Sage grouse have an undeserved reputation as poor table fare. Here are tips and tricks to cooking and eating your next sage hen.
A sage grouse hunt these days is a ceremonial act. But that does not make it less important. We need to remain able to hunt these animals, and that means doing the hard work to conserve them.
OK, I’ll admit it: I like Sad Panda’s orange chicken. The combination of crispy, sweet, spicy and tart is more or less crack cocaine to humans, and I am not immune. Here’s my version of that recipe, done with pheasant, grouse, quail, turkey or partridge.
Cajun or Creole dirty rice is the easiest way to start eating the giblets of the birds you bring home. The recipe gets its name from finely chopped liver that’s added to the rice, along with ground up hearts and gizzards. Basically this is Cajun fried rice. And it’s damn good.
Pan roasted partridges cooked simply and served with a my all-time favorite winter salad: radicchio, Belgian endive and bitter greens like dandelions. This is a bright, happy dinner to make on a cold winter night.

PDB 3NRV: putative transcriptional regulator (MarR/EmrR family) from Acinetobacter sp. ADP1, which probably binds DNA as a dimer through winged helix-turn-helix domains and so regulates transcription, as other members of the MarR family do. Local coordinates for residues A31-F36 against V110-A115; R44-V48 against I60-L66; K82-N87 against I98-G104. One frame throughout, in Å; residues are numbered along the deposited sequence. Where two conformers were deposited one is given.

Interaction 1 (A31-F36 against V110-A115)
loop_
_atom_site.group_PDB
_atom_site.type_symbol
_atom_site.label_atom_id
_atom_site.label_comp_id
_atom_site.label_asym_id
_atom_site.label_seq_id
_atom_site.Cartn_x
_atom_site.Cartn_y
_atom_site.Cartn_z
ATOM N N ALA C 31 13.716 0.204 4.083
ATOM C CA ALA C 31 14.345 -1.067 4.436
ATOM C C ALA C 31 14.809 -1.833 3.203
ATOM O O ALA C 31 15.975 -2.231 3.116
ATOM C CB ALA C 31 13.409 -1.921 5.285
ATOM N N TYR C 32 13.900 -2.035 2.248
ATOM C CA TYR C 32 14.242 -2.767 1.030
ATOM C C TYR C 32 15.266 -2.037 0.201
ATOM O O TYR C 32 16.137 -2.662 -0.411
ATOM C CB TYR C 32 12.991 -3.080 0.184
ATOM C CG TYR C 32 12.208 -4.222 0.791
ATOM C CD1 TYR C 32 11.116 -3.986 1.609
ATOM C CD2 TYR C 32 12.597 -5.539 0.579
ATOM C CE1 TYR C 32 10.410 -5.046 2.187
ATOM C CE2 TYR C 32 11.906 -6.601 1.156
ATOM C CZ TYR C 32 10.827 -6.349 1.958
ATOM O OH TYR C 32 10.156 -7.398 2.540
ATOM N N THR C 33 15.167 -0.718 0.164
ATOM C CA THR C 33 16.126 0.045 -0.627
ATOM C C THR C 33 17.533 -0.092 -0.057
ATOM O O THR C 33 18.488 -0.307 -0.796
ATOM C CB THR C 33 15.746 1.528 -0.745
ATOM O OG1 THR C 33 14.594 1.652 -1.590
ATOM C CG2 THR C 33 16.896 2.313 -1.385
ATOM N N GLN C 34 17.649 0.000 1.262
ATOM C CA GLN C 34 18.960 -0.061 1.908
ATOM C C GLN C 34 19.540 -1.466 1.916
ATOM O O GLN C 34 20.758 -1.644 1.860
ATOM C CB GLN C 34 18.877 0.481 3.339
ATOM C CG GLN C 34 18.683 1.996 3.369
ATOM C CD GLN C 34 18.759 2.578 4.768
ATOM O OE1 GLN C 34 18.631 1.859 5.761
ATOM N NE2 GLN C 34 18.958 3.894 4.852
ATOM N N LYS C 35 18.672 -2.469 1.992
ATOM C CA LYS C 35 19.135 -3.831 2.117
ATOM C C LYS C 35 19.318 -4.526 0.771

Pheasant soup. Pheasant noodle soup, to be exact. Why it’s taken me so long to post up this classic I have no idea. But it’s comfort food at it’s best: Easy to make, satisfying, and you’ll get leftovers.
Roast partridge, grouse or quail is a wonderful idea, but in practice the bird often comes out dry. Pan roasting is a far better way to roast game birds. This is by far the best way to cook upland birds, or small, skinny ducks like teal.
An ode to the ruffed grouse of the Northwoods, whether they’re in Minnesota, Wisconsin, Michigan or Canada. This recipe relies on flavors familiar to this part of the world: wild rice, mushrooms, cranberries.